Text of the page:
While the controversy raged, PAL’s hemorrhage due to mismanagement and inefficiency continued. It piled up staggering net losses of P4.35 billion. And as Tan, already chairman and CEO, poured billions more into rehabilitating the nearly moribund airline, a crippling, protracted strike by flight and ground crew unions in 1998 all but wrote finis to it.
However, Lucio Tan’s persistence in sorting out its problems, streamlining operations, rationalizing expenses, and regaining the confidence of creditors and customers alike have undeniably paid off. Though still far from being out of the woods, PAL is assuredly back on track, with 29 wide-bodied jets aged just six years on average flying to 21 foreign and 18 domestic destinations.
In 1999, its domestic and international operations were consolidated in one hub, the brand new and more passenger-friendly Centennial Terminal 2 of the Ninoy Aquino International Airport. And after six consecutive years of massive losses, by the end of its fiscal year in March 2000, the carrier was able to report a modest net income of P45.8 million.
The following year, it did much better yet, posting an income of P436 million. But in the aftermath of September 11, operation in fiscal year 2001-2002 saw a loss of P1.6 billion. For the first quarter of 2002-2003 alone, however, the airline registered a net income of P982.9 million, the highest for that duration in Philippine Airline’s entire 61 years.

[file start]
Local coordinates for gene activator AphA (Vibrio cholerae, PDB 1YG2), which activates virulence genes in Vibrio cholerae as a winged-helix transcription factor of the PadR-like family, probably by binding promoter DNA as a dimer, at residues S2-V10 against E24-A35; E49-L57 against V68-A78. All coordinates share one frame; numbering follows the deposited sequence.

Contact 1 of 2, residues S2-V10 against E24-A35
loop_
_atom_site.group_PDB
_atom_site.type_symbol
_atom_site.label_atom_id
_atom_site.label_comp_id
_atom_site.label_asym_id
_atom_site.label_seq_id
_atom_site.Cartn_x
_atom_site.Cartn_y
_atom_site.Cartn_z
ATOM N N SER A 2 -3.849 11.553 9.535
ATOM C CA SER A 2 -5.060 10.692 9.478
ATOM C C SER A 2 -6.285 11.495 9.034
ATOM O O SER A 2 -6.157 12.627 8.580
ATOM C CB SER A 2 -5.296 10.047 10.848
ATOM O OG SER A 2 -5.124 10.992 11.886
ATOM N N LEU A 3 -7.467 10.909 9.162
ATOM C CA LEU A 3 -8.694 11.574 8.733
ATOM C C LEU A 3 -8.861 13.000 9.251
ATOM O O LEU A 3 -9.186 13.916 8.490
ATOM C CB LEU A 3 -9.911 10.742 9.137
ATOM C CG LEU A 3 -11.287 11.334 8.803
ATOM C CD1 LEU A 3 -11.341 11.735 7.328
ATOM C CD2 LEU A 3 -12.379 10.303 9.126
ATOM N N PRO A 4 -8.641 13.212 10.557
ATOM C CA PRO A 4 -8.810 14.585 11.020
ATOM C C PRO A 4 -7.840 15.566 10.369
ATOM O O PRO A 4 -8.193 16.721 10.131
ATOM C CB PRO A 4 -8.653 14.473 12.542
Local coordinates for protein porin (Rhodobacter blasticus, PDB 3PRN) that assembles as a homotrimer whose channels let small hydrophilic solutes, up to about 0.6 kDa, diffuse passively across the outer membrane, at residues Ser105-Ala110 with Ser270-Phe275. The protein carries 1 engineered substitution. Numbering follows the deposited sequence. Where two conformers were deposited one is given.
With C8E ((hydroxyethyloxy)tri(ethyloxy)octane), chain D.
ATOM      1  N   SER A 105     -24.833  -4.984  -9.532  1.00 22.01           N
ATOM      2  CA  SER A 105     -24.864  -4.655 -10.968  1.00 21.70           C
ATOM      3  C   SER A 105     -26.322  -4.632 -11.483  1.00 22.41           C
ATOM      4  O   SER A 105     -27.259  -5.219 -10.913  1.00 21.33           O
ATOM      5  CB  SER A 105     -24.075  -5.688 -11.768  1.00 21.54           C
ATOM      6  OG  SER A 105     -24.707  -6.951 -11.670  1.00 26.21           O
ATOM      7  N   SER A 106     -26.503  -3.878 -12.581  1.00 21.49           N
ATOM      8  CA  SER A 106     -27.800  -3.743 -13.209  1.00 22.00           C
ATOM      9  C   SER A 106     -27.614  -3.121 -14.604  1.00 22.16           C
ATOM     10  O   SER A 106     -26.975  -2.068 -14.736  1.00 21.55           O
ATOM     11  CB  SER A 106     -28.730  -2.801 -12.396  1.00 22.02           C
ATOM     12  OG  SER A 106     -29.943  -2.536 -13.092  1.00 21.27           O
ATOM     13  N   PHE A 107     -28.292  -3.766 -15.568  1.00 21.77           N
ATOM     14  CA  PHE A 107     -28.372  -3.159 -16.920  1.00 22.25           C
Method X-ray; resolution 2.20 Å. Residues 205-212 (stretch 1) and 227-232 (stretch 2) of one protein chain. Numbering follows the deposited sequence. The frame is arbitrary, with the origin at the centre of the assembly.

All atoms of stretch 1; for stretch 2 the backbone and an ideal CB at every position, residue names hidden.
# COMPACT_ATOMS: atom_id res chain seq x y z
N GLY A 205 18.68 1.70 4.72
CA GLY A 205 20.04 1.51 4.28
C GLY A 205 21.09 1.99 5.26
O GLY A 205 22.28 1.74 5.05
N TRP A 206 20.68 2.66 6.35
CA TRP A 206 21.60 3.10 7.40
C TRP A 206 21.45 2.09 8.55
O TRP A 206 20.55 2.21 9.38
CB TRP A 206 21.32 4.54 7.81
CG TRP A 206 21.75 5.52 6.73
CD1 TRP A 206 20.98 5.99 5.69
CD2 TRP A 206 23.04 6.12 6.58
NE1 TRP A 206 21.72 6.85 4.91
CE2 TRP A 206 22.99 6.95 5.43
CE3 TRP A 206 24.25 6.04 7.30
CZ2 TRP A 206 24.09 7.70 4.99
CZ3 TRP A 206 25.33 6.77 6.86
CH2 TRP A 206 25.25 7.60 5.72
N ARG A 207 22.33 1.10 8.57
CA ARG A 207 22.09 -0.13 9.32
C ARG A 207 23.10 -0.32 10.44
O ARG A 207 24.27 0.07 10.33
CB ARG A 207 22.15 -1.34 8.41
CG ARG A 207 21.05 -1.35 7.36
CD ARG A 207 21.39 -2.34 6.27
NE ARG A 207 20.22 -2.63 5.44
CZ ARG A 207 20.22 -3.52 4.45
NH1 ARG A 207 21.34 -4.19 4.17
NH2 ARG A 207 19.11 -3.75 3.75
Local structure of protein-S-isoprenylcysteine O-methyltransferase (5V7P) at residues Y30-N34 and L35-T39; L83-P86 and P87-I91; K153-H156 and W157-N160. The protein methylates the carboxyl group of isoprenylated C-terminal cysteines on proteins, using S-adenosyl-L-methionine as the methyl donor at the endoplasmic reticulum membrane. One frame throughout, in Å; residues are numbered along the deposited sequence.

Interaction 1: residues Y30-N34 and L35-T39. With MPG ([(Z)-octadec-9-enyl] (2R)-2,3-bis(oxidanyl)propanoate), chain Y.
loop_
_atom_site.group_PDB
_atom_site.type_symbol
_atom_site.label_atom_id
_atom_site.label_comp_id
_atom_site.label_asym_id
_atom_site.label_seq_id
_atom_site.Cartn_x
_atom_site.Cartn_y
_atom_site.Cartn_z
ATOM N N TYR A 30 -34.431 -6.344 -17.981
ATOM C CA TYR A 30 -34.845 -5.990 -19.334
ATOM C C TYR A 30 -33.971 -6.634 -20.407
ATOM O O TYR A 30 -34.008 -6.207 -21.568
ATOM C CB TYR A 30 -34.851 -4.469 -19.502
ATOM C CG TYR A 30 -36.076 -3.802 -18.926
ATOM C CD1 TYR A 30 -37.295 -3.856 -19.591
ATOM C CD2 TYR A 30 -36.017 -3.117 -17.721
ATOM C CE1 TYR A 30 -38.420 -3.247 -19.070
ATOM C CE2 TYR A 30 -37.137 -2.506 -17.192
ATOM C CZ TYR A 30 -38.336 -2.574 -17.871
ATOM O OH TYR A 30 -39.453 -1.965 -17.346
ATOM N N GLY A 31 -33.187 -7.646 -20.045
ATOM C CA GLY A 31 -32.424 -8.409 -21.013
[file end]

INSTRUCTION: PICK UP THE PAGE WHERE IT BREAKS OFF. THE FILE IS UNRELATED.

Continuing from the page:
Prior to these, Tan had created additional profit centers for the Group by spinning off PAL’s catering and ground handling services to a newly formed company, Macro Asia. Subsequently, MacroAsia entered into a joint venture with Lufthansa Technik to organize Lufthansa Technik Philippines or LTP, to which PAL’s maintenance and engineering unit was transferred.
In January 2003, the Board of Investments approved LTP’s application for incentives covering a P1.1 billion aircraft engine and components maintenance, repair, and overhaul project, as part of which Lufthansa Technik is shifting its A330 and A340 overhaul contract operations from Hamburg to Manila.
To handle a bigger volume of traffic on primary and secondary routes, the Lucio Tan Group has also acquired a smaller carrier, Air Philippines, whose tariffs are more competitive on account of its lower capital expenses and overhead costs. Additional economies have accrued from the sharing of equipment, systems and other resources, the coordination of schedules, and the dovetailing of marketing efforts by the sister companies.
If, in bidding for Philippine Airlines, Lucio Tan had to steer through rough waters and gale winds, his next deal would plunge him headlong into the eye of the storm, taxing his wits, energies, and coffers to the utmost. For at stake is nothing less than the jewel in the crown of the local banking system, the Philippine National Bank.